Gun owners have come to expect a certain amount of anti-gun bias from the mainstream press and entertainment industry. Unfortunately, in recent years this noxious prejudice has found its way into a wider variety of media, even some directed at members of our armed services.
Late last week, Military Press published a movie review on a new Katie Couric-produced gun control documentary titled, "Under the Gun." To describe the review as "glowing" (it labeled the documentary a "must-see") would be a severe understatement.
The California-based reviewer fawns over the film's producer and content, and notes appearances by representatives from gun control groups such as Michael Bloomberg's Everytown for Gun Safety, Brady Campaign, Law Center to Prevent Gun Violence (formerly Legal Community Against Violence), and Americans for Responsible Solutions. Finally revealing the scale of her bias, near the end of the piece the reviewer notes, "I am all for hearing gun-owners out and speaking with a cool head and I heard what they said in the documentary. That being said, I still don’t understand their reasoning behind safely, security and precautions."
While the critic is entitled to her opinions (even if arrived at without critical thinking), the piece veers wildly off-course when she presents several gun control talking points to the reader as undisputed fact.
First, the author notes, "The rise of mass shootings has become an epidemic." This is not the case. As we have noted before, mass shootings have been, and remain, rare. A 2015 Congressional Research Service study, which defined a "mass shooting" as "a multiple homicide incident in which four or more victims are murdered with firearms, within one event, in one or more locations in close proximity," found that shootings covered by the study accounted for a mere 0.66 of all murder victims from 1999 to 2013. As for a purported increase in frequency, respected criminologist James Alan Fox of Northeastern University has repeatedly made clear that there has not been a dramatic rise in mass shooting incidents. In 2013, Fox wrote a piece for USA Today where he explained, “it is important to dispel the widely held notion that mass shootings are on the rise." Following the release of the CRS study, Fox reiterated that in regards to mass shootings, "There's no solid trend," and, "No matter how you cut it, there’s no epidemic."
Later, the author uses a well-worn gun control talking point, noting, "Gun violence is the second leading cause of death in children from 10-19." This is a slight variation on a misleading classic that we have repeatedly exposed. In short, gun control advocates mislabel 18 and 19-year-old young adults as "children" and purposefully exclude certain ages in order to concoct a favorable statistic.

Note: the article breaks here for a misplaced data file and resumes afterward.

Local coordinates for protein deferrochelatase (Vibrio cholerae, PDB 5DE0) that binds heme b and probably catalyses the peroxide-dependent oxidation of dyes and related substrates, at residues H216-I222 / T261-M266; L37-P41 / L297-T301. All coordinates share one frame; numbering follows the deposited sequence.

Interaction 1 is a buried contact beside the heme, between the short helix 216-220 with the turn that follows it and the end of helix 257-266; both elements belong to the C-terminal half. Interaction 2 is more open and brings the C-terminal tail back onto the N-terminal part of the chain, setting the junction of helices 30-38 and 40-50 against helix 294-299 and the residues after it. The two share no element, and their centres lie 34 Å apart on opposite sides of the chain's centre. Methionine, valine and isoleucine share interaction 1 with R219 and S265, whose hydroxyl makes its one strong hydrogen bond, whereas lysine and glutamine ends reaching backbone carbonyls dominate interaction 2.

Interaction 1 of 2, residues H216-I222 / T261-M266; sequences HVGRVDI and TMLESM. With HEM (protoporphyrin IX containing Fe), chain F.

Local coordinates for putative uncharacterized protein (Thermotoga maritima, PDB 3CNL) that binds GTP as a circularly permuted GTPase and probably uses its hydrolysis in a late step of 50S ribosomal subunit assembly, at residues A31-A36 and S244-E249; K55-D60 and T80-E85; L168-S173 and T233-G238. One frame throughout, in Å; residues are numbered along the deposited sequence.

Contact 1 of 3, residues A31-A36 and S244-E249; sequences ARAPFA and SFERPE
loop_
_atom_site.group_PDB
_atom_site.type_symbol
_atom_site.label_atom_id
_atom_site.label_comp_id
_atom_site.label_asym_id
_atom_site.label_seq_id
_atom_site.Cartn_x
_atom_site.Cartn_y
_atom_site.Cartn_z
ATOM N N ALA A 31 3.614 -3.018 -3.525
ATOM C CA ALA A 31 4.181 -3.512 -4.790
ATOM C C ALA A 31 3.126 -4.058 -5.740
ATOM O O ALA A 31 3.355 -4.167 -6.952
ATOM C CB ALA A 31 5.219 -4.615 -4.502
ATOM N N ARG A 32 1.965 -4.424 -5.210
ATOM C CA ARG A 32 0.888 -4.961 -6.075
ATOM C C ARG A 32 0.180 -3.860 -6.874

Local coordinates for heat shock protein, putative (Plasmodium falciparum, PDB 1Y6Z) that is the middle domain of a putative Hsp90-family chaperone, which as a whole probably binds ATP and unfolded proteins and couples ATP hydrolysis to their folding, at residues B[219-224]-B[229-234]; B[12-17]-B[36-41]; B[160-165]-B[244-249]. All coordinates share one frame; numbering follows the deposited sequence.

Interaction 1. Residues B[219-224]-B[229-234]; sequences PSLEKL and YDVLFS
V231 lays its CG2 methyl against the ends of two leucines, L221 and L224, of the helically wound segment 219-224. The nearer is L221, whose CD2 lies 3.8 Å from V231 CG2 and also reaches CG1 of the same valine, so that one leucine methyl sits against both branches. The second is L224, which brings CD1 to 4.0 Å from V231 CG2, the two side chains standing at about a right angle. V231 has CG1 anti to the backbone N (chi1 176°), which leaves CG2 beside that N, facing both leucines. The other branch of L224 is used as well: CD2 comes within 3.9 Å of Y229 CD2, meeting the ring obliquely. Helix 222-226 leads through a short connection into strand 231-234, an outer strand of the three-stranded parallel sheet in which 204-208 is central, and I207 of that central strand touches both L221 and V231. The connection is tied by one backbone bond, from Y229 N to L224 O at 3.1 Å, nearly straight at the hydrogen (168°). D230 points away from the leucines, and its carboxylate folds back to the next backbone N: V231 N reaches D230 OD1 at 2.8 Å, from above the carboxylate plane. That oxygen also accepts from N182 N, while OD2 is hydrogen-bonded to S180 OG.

The critic then goes on to state the ridiculous claim perpetuated by handgun prohibitionist organization Violence Policy Center that, “The manufacturing and distribution of teddy bears is more tightly regulated for health and safety than handguns.” Firearms are not subject to the authority of the Consumer Product Safety Commission, thanks to the efforts of gun rights activists and our friends in Congress. Firearms are specifically exempted from CPSC’s authority because some have shown an interest in using the agency to ban entire classes of firearms. Instead, firearms manufacturing and distribution are extensively regulated by the Bureau of Alcohol, Tobacco, Firearms and Explosives. Anyone who doubts the rigor with which the manufacture and distribution of firearms are regulated should take a moment to peruse ATF’s Federal Firearms Regulations Guide.
This is not the first time Military Press has revealed an anti-gun ignorance and bias. The April 1, 2013 edition of the publication contained an item titled, “Gun control debate rages on.” In part, the article discusses the debate over whether the Second Amendment protects an individual right to keep and bear arms or merely a state’s right to maintain a militia. Incredibly, the article makes no mention of the landmark U.S. Supreme Court cases District of Columbia v. Heller and McDonald v. City of Chicago, both of which made clear that the Second Amendment protects an individual right to arms. Rather than confront reality, the article states, “so far, probably to both sides’ frustration, the courts have never fully defined the Second Amendment and its implications.”
It should come as no surprise that those with anti-gun views would seek to influence members of the armed forces with their political propaganda. Current and former members of the military are, as a group, almost universally well-respected, and on a more individual basis, are often pillars of our communities. Further, those who would restrict our rights are aware of the deep support the military community and NRA provide each other.
Current and former members of the armed forces comprise an indispensable segment of NRA membership, and as such, NRA understands a special obligation to pursue issues that uniquely affect this group. In this effort, NRA has worked to enact Right-to-Carry laws that waive training requirements and fees for those with military experience. NRA has also fought for changes that would allow military personnel to carry the means of self-defense while on military installations. Most importantly, NRA has led the fight to reform the Department of Veterans Affairs’ unconscionable practice of stripping veterans of their gun rights based solely on a determination that the veteran needs financial assistance managing his VA benefits.
The anti-gun community’s efforts to misinform the unsuspecting public are distasteful, however, these efforts take on a particularly repugnant character when the propaganda targets those who fought to protect the very liberties they would destroy. NRA will continue to expose these attempts wherever they arise.